The week ended mixed for global markets backed by inflation concerns and the risks of default from Chinese real estate companies led by China Evergrande and Kaisa Holdings Limited. On the front line for markets globally was the rising numbers of U.S inflation which data showed remained elevated – with core CPI above 2.0% — for nearly eight months now, since April of 2021, when the economy was reopening and vaccines were becoming more prevalent.
U.S stocks led global markets in retreating from record highs, as investors confronted data showing the highest inflation in three decades. On Tuesday, the S&P 500 Index registered its first decline in nine sessions, ending its longest winning streak since 2017. Consumer discretionary shares led to the declines in the S&P 500 following a steep fall in Tesla after CEO Elon Musk announced plans to sell some of his shares. Energy shares were also especially weak as global oil prices backed away from recent peaks. The small materials sector performed best, seemingly helped by the recent passage of the Biden administration’s USD 1.2 trillion infrastructure bill in the House of Representatives. The week was also notable for the initial public offering of electric vehicle maker Rivian—the largest for a U.S. company since Facebook’s in 2012. Fixed income markets were closed on Thursday in observation of Veterans Day.
The major indexes which provide directions to major global markets fell sharply on Wednesday morning following news that the consumer price index (CPI) jumped 0.9% in October, well above consensus expectations of around 0.6%. The increase brought the year-over-year CPI increase to 6.2%, the highest since December 1990. A surge in energy prices deserved much of the blame, but core inflation, which excludes the volatile energy and food segments, rose 0.6%, also more than expected.2
The upside inflation surprise forced U.S. Treasury yields higher, with the benchmark 10-year U.S. Treasury note’s yield ending the week around 1.58%. (Bond prices and yields move in opposite directions.) Earlier in the week, the 10-year yield fell to 1.41% during intraday trading on headlines surrounding geopolitical tensions between the U.S. and China and news that President Joe Biden had interviewed Federal Reserve Governor Lael Brainard for the role of Fed chair. Governor Brainard is generally viewed by investors as a more dovish alternative to the current Fed chair, Jerome Powell, who was also interviewed by President Biden.
|Index||Friday’s Close||Week’s Change||% Change YTD|
|S&P MidCap 400||2,902.19||-2.92||25.82%|
Shares in Europe rose within range for global markets, as continuing ultra-loose monetary policy and optimism about economic growth helped allay inflation concerns. In local currency terms, the pan-European STOXX Europe 600 Index gained 0.68%. Germany’s Xetra DAX Index tacked on 0.25%, France’s CAC 40 Index climbed 0.72%, and the UK’s FTSE 100 Index advanced 0.60%. However, Italy’s FTSE MIB fell 0.23%.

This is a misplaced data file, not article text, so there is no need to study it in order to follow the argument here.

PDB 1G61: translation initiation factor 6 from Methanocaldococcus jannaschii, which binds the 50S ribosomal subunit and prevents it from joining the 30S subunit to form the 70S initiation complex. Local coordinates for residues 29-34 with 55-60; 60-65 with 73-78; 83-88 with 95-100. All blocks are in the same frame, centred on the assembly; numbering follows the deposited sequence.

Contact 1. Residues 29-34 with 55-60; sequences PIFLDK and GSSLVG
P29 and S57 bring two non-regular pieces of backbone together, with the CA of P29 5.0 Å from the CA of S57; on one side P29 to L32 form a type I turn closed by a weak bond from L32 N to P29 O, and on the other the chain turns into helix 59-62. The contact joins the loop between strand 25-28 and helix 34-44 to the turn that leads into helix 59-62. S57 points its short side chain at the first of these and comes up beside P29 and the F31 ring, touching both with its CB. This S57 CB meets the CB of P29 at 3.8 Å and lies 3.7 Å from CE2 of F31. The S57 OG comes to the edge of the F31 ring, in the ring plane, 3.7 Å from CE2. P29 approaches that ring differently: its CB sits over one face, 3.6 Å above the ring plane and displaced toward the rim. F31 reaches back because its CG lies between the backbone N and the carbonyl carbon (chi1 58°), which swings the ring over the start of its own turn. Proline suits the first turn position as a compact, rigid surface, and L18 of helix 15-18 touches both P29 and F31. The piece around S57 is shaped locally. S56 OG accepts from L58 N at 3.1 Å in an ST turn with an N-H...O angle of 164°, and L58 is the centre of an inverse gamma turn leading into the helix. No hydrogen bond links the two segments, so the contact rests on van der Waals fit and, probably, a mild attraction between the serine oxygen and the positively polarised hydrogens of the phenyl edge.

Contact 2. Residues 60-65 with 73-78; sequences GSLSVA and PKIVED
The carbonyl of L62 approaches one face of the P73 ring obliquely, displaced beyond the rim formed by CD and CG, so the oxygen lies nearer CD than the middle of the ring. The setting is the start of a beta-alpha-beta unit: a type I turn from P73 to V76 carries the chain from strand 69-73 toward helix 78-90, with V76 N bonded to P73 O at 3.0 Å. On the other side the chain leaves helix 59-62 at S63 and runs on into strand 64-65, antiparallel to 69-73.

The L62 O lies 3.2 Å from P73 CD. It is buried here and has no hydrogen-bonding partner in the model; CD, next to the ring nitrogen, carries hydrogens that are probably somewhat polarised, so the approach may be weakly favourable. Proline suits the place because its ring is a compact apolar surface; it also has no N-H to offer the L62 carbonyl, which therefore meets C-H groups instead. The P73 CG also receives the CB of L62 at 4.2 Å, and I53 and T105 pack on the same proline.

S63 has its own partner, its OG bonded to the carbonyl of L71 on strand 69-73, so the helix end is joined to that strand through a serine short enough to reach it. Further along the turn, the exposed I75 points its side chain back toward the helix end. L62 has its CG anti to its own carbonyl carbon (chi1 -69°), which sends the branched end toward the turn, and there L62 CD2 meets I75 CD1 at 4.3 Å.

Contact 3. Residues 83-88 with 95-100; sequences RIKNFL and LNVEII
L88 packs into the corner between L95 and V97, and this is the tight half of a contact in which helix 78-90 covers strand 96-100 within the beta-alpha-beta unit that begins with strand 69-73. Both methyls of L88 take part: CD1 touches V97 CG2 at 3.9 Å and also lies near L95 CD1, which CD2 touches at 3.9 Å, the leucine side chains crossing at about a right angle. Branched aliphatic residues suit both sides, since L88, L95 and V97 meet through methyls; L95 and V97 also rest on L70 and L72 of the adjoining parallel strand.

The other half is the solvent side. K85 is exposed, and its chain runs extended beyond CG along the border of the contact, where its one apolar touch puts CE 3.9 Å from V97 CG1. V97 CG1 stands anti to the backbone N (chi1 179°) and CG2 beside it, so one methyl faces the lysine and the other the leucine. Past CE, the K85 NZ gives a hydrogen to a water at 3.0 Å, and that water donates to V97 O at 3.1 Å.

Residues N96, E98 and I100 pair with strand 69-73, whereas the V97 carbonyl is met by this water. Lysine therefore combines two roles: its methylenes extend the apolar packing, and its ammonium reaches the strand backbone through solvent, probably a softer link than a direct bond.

Core euro zone bond yields rose. While markets initially pared expectations for interest rate increases after dovish comments from the European Central Bank, higher-than-expected U.S. inflation caused a reversal, and yields ended higher. Peripheral eurozone and UK government bond yields broadly tracked core markets.
Eurozone industrial production fell in September, indicating a hit global supply chain, although the magnitude of the decline was less than expected due to the increased output of nondurable consumer goods. Output shrank 0.2% sequentially, for an annual increase of 5.2%. Economists polled by Reuters from across the globe had expected a monthly decline of 0.5%. In its fall report, the European Commission (EC) raised its 2021 economic growth forecast for the eurozone to 5.0% from 4.8%. However, it said that the economy now faced “mounting headwinds,” including supply chain disruption, rising energy costs, and an acceleration in the number of coronavirus cases. The EC estimated that the eurozone economy would grow 4.3% in 2022 and 2.4% in 2023, with inflation projected to come in at 2.4% in 2021, before slowing to 2.2% in 2022 and 1.4% in 2023.
UK economic growth slowed, in line with major global markets, to a 1.3% rate in the three months ended September 30, down from 5.5% in the second quarter and below the 1.5% forecast by the Bank of England. Shortages of goods, labour, and components and rising coronavirus cases weighed on activity. However, the monthly rate of expansion in September was 0.6%—an improvement from 0.2% in August—due to increased health care activity, although data for previous months were revised lower.